Three types of AEMs, Fumasep® FAA-3-PK-130, FAS-PP-75, FAD-55, were selected from Fumatech Co. based on different levels of alkaline resistance. The following table summarizes their key properties from the supplier [8],

FAA-3-PK-130, with a strong alkaline resistance, is designed for alkaline fuel cells or electrolysers; FAS-PP-75 is a newly developed product with medium alkaline resistance; FAD-55 is sensitive to alkali and it is designed for an environment with pH 8 or lower conditions.

2.3. Conventional single step hydroxide conversion process [1]

3cm * 3cm AEM samples (FAS-PP-75) were immersed in 50ml of 1M NaOH solution for 4, 6, 12, and 24 hrs. Each sample was washed and rinsed with deionized (DI) water until the water showed no alkalin- ity using a phenolphthalein indicator. The same process was repeated with lower concentrations of NaOH (0.5M, 0.2M, and 0.02M). Conversion extent was measured and compared in terms of IEC.

2.4 Modified hydroxide conversion process​

3cm * 3cm AEM samples (FAA-3-PK-130, FAS-PP-75, or FAD-55) were immersed in 50 mL of 0.02 or 0.2M NaOH solution (0.02M for FAD-55 and 0.2M for the FAA-3-PK-130, FAS-PP-75,). The alkaline solution was replenished on a daily basis. A Br- selective electrode was used to determine the released Br- ion concentration from each alkaline conversion test. When no Br- could be detected, the converted samples were washed and rinsed with DI water until the droplets from the sam- ples showed no alkalinity with a phenolphthalein indicator.

To determine the influence of agitation in the conversion, ultrasoni- cation was applied to the FAD-55 conversion process above. The alkaline solutions with the AEM samples (3cm*3cm) were ultrasonicated by a sonicator (Cole-Parmer 8851) at 47kHZ for 5, 6, 7, 9, and 11 hours. The 0.02M NaOH solutions were replenished at each hour.

Table 1. AEM sample properties


Counter anion

IEC (Br-)

pH range













2.5. $ \mathbf{B r}^{-}$ determination

An Ag/AgBr electrode was used to measure the amount of Br- ions in a solution, applying the Nernstian behaviour as shown in equation 2.

$A g B r+e^{-} \leftrightarrow A g+B r^{-} \\ E_{o}=0.07 \mathrm{V} vs SHE  \quad E=E_{o}+\frac{R T}{n F} \ln \left(B r^{-}\right)$             (2)

The used alkaline solution was neutralized by 1M nitric acid using a pH meter as an indicator. The overall solution volume was diluted to 100 ml in a volumetric flask. Two electrodes were placed in a sample of the solution. An Ag/AgBr electrode was used as the working elec- trode and an Ag/AgCl electrode was applied as the reference electrode. The open circuit potential (OCP) value was measured by a potentiostat to determine the amount of released Br- ions using the calibration curve (Fig.3) determined for this system.

Figure 3. Br- calibration curve versus Ag/AgCl reference electrode

By collecting and quantifying the Br- ions from each day of the hydroxide conversion process, the total amount of Br- ions released from each membrane sample was determined. A detailed description is provided in the supplementary document.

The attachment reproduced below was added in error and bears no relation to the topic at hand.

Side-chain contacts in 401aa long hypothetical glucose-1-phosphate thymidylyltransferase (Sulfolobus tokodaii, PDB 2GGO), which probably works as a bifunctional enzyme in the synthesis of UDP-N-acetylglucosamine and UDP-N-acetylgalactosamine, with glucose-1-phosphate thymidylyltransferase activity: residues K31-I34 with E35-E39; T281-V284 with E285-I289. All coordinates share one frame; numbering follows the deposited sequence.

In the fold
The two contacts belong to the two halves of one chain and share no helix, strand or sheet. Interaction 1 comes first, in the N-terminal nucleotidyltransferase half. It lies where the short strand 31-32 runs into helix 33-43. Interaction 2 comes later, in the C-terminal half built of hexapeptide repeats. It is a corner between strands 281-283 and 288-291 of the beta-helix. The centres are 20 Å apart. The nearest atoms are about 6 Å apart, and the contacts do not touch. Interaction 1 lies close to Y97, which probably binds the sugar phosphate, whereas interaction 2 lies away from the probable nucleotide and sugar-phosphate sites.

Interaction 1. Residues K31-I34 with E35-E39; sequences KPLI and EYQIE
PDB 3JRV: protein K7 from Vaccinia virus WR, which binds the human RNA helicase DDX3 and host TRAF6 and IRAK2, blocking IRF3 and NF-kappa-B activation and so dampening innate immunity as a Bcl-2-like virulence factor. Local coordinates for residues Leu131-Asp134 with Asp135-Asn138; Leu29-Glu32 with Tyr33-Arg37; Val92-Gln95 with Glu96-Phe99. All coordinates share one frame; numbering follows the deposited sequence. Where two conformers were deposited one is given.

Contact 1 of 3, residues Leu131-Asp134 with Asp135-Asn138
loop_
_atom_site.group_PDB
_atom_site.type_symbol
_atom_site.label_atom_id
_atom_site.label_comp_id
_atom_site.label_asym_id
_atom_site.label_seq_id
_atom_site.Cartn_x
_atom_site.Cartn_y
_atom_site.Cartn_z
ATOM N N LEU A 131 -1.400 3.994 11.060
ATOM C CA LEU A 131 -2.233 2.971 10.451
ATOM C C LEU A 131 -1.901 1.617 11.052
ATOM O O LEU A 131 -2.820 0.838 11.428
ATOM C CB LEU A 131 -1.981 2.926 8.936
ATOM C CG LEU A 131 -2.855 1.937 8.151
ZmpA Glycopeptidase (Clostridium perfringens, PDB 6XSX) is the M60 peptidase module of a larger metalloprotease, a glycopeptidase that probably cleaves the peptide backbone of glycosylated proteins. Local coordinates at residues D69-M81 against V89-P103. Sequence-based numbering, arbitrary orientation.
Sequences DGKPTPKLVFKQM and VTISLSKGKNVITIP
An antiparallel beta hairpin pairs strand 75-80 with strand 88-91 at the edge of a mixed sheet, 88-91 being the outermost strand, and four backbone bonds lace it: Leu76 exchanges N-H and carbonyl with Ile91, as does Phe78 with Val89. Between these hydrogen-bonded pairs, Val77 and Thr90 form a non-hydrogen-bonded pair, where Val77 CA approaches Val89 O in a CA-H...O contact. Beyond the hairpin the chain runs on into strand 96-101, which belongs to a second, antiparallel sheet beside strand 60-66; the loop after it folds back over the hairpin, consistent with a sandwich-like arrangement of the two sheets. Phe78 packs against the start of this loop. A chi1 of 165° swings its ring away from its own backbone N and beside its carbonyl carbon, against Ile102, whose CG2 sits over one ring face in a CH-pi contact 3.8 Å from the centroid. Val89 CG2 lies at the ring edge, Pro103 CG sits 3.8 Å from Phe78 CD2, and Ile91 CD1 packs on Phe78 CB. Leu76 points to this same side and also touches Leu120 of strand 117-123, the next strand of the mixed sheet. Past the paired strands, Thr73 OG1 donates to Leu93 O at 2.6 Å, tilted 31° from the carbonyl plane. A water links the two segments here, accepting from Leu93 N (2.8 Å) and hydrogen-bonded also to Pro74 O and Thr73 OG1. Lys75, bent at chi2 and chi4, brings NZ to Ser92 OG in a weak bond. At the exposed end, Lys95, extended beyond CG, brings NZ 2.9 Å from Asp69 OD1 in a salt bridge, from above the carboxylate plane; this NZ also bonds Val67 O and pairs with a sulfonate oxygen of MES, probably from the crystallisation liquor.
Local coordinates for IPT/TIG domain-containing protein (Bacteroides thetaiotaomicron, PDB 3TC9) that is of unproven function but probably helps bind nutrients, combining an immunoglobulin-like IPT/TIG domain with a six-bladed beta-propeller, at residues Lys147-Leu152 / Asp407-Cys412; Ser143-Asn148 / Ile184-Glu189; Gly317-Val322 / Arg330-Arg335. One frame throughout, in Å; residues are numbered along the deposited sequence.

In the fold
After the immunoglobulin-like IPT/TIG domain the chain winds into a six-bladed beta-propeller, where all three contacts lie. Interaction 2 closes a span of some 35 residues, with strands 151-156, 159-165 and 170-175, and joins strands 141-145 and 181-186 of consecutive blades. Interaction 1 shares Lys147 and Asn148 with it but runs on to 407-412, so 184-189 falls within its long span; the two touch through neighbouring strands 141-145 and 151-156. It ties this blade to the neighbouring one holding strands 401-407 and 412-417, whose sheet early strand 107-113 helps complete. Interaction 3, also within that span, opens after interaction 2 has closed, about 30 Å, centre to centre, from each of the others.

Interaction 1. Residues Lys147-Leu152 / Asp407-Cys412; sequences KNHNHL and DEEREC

2.6. IEC determination [9]

A back-titration technique was used to determine the IEC values from the tested samples. The converted samples were dried and weighed. Each sample was immersed in 30ml of 0.006M HBr, prepared from hydrobromic acid (48%, ACP) for 48 hours. With a phenolphtha- lein indicator, a 0.006M standard NaOH solution, prepared from sodi- um hydroxide (98.8% Fisher Scientific), was used to titrate another 30ml HBr solution. The hydroxide consumption X ml was the background value. After 48 hours, the sample was removed and the remained acid was titrated with Y ml of NaOH to provide the hydroxide consumption. The IEC value was determined as IEC = (X-Y)*0.006M/sample mass (mmol/g).

2.7. Conductivity measurement

The ionic conductivities were measured by electrochemical imped- ance spectroscopy (EIS) analyses. The AEM samples were assembled between two electrodes. The structure was immersed in DI water to ensure 100% humidity. EIS measurements (Fig.4) were taken with a VSP-300 potentiostat from Bio-Logic Co.. The scan rate ranged from 2 MHz to 10 Hz.

Figure 4. Nyquist plot from an AEM membrane EIS measurement. The membrane resistance of a membrane sample can be measured from the Nyquist plot where the impedance plot intercepts with the real axis 

 The ionic conductivity values were obtained from the following equation. 

 $\sigma=\frac{l}{A R}$       (3)

Where σ is the ionic conductivity (mS/cm), l is the thickness of the membrane (cm), A is the contact area of the measuring electrodes, and R is the measured membrane resistance.

2.8. Long-term performance analysis

To analyse the degree of conversion degradation, hydroxide convert- ed AEM samples were kept in a sealed vessel having 50 mL of DI wa- ter. Both IEC and conductivity values were measured at specific times for up to 21 days. Samples used for back titration (IEC analysis) could not be reused and thus a series of AEM samples were tested. These were converted in the same process and same initial conditions.

In literature, there have been reports that suggest CO2 from air can affect the conductivity of an AEM. To determine whether this was a significant effect in the current measurements, dry air with its ~400ppm CO2 content was bubbled through the DI water vessel for 6 hrs at 1L/min. No change in the EIS conductivity measurements could be detected. Since the IEC tests were done in a sealed vessel the influence of CO2 was not considered to be significant.

3. Results and Discussions